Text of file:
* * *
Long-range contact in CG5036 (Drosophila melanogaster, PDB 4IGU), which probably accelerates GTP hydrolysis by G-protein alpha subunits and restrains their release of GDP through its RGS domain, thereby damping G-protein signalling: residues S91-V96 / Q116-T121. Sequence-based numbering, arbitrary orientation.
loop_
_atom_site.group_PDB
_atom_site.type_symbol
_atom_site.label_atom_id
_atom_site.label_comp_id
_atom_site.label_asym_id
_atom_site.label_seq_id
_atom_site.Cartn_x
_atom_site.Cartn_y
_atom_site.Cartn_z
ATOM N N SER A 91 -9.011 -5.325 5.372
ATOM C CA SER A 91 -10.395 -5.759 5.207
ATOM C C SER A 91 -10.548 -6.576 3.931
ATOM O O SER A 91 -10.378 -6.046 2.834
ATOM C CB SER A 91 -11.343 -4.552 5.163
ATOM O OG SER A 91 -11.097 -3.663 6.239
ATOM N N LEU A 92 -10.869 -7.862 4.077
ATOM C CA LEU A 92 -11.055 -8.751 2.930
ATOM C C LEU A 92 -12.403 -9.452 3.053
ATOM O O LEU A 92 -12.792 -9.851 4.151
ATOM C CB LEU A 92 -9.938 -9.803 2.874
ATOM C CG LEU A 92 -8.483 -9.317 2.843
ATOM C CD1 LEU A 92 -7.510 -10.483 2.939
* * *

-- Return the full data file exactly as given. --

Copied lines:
Long-range contact in CG5036 (Drosophila melanogaster, PDB 4IGU), which probably accelerates GTP hydrolysis by G-protein alpha subunits and restrains their release of GDP through its RGS domain, thereby damping G-protein signalling: residues S91-V96 / Q116-T121. Sequence-based numbering, arbitrary orientation.
loop_
_atom_site.group_PDB
_atom_site.type_symbol
_atom_site.label_atom_id
_atom_site.label_comp_id
_atom_site.label_asym_id
_atom_site.label_seq_id
_atom_site.Cartn_x
_atom_site.Cartn_y
_atom_site.Cartn_z
ATOM N N SER A 91 -9.011 -5.325 5.372
ATOM C CA SER A 91 -10.395 -5.759 5.207
ATOM C C SER A 91 -10.548 -6.576 3.931
ATOM O O SER A 91 -10.378 -6.046 2.834
ATOM C CB SER A 91 -11.343 -4.552 5.163
ATOM O OG SER A 91 -11.097 -3.663 6.239
ATOM N N LEU A 92 -10.869 -7.862 4.077
ATOM C CA LEU A 92 -11.055 -8.751 2.930
ATOM C C LEU A 92 -12.403 -9.452 3.053
ATOM O O LEU A 92 -12.792 -9.851 4.151
ATOM C CB LEU A 92 -9.938 -9.803 2.874
ATOM C CG LEU A 92 -8.483 -9.317 2.843
ATOM C CD1 LEU A 92 -7.510 -10.483 2.939